Massimo Pigliucci

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Massimo Pigliucci
Massimo Pigliucci.jpg
Born (1964-01-16) January 16, 1964 (age 55)
Alma mater
SchoolScientific skepticism, secular humanism, Stoicism
Main interests
Philosophy of science
Philosophy of pseudoscience
Relationship between science and religion
Demarcation problem

Massimo Pigliucci (Italian pronunciation: [ˈmassimo piʎˈʎuttʃi]; born January 16, 1964)[1] is Professor of Philosophy at CUNY-City College,[2] formerly co-host of the Rationally Speaking Podcast,[3] and formerly the editor in chief for the online magazine Scientia Salon.[4] He is an outspoken critic of pseudoscience[5][6] and creationism,[7] and an advocate for secularism and science education.[8][9]

Biography[edit]

Pigliucci was born in Monrovia, Liberia and raised in Rome, Italy.[1] He has a doctorate in genetics from the University of Ferrara, Italy, a PhD in biology from the University of Connecticut, and a PhD in philosophy of science from the University of Tennessee.[10] He is a fellow of the American Association for the Advancement of Science and of the Committee for Skeptical Inquiry.[1]

Pigliucci was formerly a professor of ecology and evolution at Stony Brook University. He explored phenotypic plasticity, genotype-environment interactions, natural selection, and the constraints imposed on natural selection by the genetic and developmental makeup of organisms.[11] In 1997, while working at the University of Tennessee, Pigliucci received the Theodosius Dobzhansky Prize,[12] awarded annually by the Society for the Study of Evolution[1] to recognize the accomplishments and future promise of an outstanding young evolutionary biologist. As a philosopher, Pigliucci is interested in the structure and foundations of evolutionary theory, the relationship between science and philosophy, and the relationship between science and religion.[10] He is a proponent of an extended evolutionary synthesis to unify parts of biology not covered by the "modern synthesis" of the 20th century.[13]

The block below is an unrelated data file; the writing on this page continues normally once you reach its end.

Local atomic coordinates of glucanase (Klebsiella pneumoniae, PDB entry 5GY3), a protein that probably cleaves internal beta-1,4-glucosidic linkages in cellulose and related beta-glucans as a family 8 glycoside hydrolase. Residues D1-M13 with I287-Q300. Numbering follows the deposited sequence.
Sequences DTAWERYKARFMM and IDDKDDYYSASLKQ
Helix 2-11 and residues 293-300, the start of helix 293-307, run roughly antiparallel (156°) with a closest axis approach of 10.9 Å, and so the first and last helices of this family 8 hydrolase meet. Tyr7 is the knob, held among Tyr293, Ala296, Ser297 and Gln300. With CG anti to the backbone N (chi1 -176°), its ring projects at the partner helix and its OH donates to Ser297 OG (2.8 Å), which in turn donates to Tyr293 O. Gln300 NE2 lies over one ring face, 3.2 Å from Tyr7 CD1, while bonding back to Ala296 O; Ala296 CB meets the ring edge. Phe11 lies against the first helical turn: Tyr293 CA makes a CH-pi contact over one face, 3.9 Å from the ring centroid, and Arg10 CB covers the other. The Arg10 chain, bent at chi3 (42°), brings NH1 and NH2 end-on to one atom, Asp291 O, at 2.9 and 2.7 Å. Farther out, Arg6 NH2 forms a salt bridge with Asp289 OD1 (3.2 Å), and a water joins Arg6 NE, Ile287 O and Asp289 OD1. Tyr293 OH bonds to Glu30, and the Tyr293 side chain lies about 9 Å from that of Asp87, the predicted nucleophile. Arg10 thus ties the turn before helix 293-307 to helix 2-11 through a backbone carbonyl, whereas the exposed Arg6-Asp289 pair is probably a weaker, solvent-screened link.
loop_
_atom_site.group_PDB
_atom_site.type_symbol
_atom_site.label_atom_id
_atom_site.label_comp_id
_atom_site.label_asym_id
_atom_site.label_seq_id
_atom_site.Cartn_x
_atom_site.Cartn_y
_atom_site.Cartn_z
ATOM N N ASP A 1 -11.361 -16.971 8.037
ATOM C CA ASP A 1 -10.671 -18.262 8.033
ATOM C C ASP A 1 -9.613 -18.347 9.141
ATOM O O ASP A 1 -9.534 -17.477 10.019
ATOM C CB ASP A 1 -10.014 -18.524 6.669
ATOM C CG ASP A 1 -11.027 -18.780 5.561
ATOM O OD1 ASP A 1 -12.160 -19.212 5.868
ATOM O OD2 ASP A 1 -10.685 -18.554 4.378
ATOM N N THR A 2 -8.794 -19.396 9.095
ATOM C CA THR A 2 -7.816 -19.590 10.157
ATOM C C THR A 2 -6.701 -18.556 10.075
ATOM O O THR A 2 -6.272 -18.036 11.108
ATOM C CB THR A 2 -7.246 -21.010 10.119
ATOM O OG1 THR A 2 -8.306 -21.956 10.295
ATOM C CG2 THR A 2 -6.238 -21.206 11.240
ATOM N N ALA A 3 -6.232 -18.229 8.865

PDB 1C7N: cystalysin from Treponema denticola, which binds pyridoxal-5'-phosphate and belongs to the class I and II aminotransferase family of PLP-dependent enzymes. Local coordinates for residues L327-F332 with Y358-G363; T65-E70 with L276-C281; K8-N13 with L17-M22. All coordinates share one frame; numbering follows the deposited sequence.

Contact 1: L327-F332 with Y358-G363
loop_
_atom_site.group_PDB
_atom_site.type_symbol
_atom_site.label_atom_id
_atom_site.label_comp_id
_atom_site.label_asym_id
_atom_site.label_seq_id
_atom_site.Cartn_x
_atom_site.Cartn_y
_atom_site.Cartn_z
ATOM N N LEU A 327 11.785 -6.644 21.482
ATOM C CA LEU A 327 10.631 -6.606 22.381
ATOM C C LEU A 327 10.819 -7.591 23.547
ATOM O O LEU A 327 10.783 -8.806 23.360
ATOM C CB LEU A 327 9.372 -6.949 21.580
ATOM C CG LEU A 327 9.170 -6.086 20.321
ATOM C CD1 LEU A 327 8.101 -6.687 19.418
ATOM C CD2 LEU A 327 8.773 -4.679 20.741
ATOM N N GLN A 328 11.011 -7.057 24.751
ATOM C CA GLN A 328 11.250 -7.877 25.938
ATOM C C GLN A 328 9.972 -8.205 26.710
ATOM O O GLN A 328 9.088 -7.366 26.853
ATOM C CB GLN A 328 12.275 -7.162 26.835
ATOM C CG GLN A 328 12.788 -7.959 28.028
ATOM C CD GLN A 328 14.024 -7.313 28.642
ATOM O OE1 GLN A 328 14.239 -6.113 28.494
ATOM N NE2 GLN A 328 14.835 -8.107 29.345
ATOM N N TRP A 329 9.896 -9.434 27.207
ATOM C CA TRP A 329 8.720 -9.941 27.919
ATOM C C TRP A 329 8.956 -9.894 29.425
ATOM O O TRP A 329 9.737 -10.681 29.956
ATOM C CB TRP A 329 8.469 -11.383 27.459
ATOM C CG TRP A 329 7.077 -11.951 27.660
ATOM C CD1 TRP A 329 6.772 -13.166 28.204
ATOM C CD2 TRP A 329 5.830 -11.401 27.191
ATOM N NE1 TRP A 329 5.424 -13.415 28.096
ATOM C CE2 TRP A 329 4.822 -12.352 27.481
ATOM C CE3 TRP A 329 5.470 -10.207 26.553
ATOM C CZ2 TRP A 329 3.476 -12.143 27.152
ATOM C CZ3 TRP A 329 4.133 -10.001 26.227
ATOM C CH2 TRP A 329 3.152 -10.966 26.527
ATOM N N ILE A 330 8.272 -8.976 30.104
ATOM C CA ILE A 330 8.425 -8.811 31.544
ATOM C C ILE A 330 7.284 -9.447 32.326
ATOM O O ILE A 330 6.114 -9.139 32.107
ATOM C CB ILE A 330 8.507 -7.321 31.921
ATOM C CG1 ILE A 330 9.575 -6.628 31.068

Pigliucci writes regularly for Skeptical Inquirer on topics such as climate change denial, intelligent design, pseudoscience, and philosophy.[14] He has also written for Philosophy Now and maintains a blog called "Rationally Speaking".[15] He has debated "deniers of evolution" (young-earth creationists and intelligent design proponents), including young earth creationists Duane Gish and Kent Hovind and intelligent design proponents William Dembski and Jonathan Wells, on many occasions.[16][17][18][19]

Michael Shermer, Julia Galef and Massimo Pigliucci record live at NECSS 2013

Critical thinking and skepticism[edit]

Pigliucci is an atheist,[20] but does not believe that science necessarily demands atheism, because of two distinctions: that between methodological naturalism and philosophical naturalism, and that between value judgements and matters of fact. He believes that many scientists and science educators fail to appreciate these differences.[9] Pigliucci has criticized New Atheist writers for embracing what he considers to be scientism (although he largely excludes philosopher Daniel Dennett from this charge).[21] In a discussion of his book Answers for Aristotle: How Science and Philosophy Can Lead Us to a More Meaningful Life, Pigliucci told Skepticality podcast host Derek Colanduno, "Aristotle was the first ancient thinker to really take seriously the idea that you need both empirical facts, you need an evidence-based approach to the world and you need to be able to reflect on the meaning of those facts... If you want answers to moral questions then you don't ask the neurobiologist, you don't ask the evolutionary biologist, you ask the philosopher."[22]